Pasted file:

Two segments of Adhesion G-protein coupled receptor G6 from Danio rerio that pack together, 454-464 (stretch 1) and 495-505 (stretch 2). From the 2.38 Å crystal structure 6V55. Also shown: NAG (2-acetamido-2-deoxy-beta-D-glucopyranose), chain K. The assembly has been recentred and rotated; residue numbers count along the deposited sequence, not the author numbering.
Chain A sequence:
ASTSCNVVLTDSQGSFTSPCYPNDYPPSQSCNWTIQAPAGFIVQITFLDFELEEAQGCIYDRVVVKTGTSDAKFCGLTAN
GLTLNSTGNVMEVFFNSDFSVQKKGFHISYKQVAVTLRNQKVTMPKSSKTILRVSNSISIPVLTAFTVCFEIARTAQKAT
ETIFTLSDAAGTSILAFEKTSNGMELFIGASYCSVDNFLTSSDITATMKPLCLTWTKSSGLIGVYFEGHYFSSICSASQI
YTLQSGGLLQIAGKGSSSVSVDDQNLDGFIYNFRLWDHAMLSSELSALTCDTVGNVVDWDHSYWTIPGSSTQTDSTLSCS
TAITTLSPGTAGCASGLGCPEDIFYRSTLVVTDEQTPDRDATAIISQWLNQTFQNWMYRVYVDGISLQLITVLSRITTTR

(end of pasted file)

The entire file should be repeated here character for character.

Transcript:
Two segments of Adhesion G-protein coupled receptor G6 from Danio rerio that pack together, 454-464 (stretch 1) and 495-505 (stretch 2). From the 2.38 Å crystal structure 6V55. Also shown: NAG (2-acetamido-2-deoxy-beta-D-glucopyranose), chain K. The assembly has been recentred and rotated; residue numbers count along the deposited sequence, not the author numbering.
Chain A sequence:
ASTSCNVVLTDSQGSFTSPCYPNDYPPSQSCNWTIQAPAGFIVQITFLDFELEEAQGCIYDRVVVKTGTSDAKFCGLTAN
GLTLNSTGNVMEVFFNSDFSVQKKGFHISYKQVAVTLRNQKVTMPKSSKTILRVSNSISIPVLTAFTVCFEIARTAQKAT
ETIFTLSDAAGTSILAFEKTSNGMELFIGASYCSVDNFLTSSDITATMKPLCLTWTKSSGLIGVYFEGHYFSSICSASQI
YTLQSGGLLQIAGKGSSSVSVDDQNLDGFIYNFRLWDHAMLSSELSALTCDTVGNVVDWDHSYWTIPGSSTQTDSTLSCS
TAITTLSPGTAGCASGLGCPEDIFYRSTLVVTDEQTPDRDATAIISQWLNQTFQNWMYRVYVDGISLQLITVLSRITTTR